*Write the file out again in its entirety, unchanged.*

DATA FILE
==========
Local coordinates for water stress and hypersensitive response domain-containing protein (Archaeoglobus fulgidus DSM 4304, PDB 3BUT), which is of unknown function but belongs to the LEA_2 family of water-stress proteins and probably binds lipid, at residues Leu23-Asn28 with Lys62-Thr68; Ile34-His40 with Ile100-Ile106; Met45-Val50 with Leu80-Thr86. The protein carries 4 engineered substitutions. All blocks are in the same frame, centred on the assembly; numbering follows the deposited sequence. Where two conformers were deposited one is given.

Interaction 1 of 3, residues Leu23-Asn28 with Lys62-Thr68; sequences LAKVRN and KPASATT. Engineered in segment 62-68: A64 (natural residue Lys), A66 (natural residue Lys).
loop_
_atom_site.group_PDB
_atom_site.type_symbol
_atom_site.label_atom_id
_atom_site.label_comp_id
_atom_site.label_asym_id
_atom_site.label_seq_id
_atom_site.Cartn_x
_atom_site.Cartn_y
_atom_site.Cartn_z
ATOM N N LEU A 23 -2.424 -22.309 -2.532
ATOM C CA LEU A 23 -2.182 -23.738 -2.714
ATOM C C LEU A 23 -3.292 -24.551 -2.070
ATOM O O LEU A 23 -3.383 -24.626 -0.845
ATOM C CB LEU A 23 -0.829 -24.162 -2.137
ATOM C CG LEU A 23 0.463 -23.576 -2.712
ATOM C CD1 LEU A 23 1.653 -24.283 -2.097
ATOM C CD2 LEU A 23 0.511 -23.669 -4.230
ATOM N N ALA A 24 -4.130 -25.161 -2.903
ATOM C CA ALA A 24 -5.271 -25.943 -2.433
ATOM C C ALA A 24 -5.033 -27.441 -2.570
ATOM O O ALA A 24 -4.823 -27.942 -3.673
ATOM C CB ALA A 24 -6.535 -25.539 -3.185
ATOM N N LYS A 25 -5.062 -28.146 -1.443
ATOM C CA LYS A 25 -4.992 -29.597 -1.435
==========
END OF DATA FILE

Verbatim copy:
Local coordinates for water stress and hypersensitive response domain-containing protein (Archaeoglobus fulgidus DSM 4304, PDB 3BUT), which is of unknown function but belongs to the LEA_2 family of water-stress proteins and probably binds lipid, at residues Leu23-Asn28 with Lys62-Thr68; Ile34-His40 with Ile100-Ile106; Met45-Val50 with Leu80-Thr86. The protein carries 4 engineered substitutions. All blocks are in the same frame, centred on the assembly; numbering follows the deposited sequence. Where two conformers were deposited one is given.

Interaction 1 of 3, residues Leu23-Asn28 with Lys62-Thr68; sequences LAKVRN and KPASATT. Engineered in segment 62-68: A64 (natural residue Lys), A66 (natural residue Lys).
loop_
_atom_site.group_PDB
_atom_site.type_symbol
_atom_site.label_atom_id
_atom_site.label_comp_id
_atom_site.label_asym_id
_atom_site.label_seq_id
_atom_site.Cartn_x
_atom_site.Cartn_y
_atom_site.Cartn_z
ATOM N N LEU A 23 -2.424 -22.309 -2.532
ATOM C CA LEU A 23 -2.182 -23.738 -2.714
ATOM C C LEU A 23 -3.292 -24.551 -2.070
ATOM O O LEU A 23 -3.383 -24.626 -0.845
ATOM C CB LEU A 23 -0.829 -24.162 -2.137
ATOM C CG LEU A 23 0.463 -23.576 -2.712
ATOM C CD1 LEU A 23 1.653 -24.283 -2.097
ATOM C CD2 LEU A 23 0.511 -23.669 -4.230
ATOM N N ALA A 24 -4.130 -25.161 -2.903
ATOM C CA ALA A 24 -5.271 -25.943 -2.433
ATOM C C ALA A 24 -5.033 -27.441 -2.570
ATOM O O ALA A 24 -4.823 -27.942 -3.673
ATOM C CB ALA A 24 -6.535 -25.539 -3.185
ATOM N N LYS A 25 -5.062 -28.146 -1.443
ATOM C CA LYS A 25 -4.992 -29.597 -1.435